A careful attention to acoustic and operational details is the key to designing a successful podcast studio.
Podcasting is an increasingly popular pastime in the U.S., with an estimated 120 million podcast listeners in 2021. Back in 2006, only 22 percent of the adult population was aware of podcasting. By 2021, this figure had risen to 78 percent. Podcasting is becoming an important part of the multi-format mix for many broadcasters.
This rapid rise in podcasting has led to many companies building audio with video studios, complete with IP networking and state-of-the-art acoustical treatments. These studios can be retrofitted conference rooms or greenfield spaces that accommodate from one to eight people, depending upon the programs produced.
For designers of such studios, there are many aspects of the project to consider and get right. The staff at WSDG (Walters-Storyk Design Group) in upstate NY provided some insight into what it takes to create a suitable space.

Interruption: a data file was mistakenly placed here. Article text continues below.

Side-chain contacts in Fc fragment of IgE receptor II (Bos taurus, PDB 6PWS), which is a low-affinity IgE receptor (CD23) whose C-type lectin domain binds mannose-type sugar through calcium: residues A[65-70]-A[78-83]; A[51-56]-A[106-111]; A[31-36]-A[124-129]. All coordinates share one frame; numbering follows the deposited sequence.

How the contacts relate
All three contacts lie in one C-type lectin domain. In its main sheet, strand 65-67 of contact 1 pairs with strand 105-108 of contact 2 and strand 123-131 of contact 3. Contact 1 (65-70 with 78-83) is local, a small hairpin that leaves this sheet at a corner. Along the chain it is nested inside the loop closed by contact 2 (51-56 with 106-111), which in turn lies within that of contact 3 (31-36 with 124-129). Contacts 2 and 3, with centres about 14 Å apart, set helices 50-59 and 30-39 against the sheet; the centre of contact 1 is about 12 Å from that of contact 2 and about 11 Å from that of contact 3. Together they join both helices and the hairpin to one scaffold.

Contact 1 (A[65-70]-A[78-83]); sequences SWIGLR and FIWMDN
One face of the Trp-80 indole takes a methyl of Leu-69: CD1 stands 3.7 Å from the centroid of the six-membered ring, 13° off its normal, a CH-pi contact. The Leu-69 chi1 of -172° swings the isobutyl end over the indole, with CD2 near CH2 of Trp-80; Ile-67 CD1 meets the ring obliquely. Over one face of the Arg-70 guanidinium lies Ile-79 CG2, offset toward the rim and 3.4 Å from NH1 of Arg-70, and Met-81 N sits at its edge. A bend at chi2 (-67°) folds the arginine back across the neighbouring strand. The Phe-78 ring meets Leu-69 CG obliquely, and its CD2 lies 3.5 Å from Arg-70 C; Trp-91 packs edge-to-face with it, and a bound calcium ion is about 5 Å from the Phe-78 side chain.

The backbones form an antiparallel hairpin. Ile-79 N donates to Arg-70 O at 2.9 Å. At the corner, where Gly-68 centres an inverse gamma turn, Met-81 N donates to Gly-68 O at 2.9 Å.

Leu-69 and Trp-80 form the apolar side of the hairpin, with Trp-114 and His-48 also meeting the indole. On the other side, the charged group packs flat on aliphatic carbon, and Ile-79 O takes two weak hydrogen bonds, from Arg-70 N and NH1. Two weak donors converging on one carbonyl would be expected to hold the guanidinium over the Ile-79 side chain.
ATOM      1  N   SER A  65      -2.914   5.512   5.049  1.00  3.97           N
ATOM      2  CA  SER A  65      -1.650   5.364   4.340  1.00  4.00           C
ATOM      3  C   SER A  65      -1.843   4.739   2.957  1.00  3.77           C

The design principles discussed here are applicable to any audio recording space.
Choosing The Right Space
The key is to choose a space that is minimally affected by external noise, like rooms that don’t share walls with common areas.
The first step to any design project is identify a space and do a survey to see if it’s suitable. In a place like NYC that’s always challenging because the designers have to figure out how to install cabling in and around existing walls, pipes, and HVAC. Filters should be low-velocity, large ducts so you don’t get whistling noises.
One tip when picking the space: the ceilings have to be at least 10 feet high to have the acoustics work and to accommodate a floating floor (about six inches high) under which the cables will be run.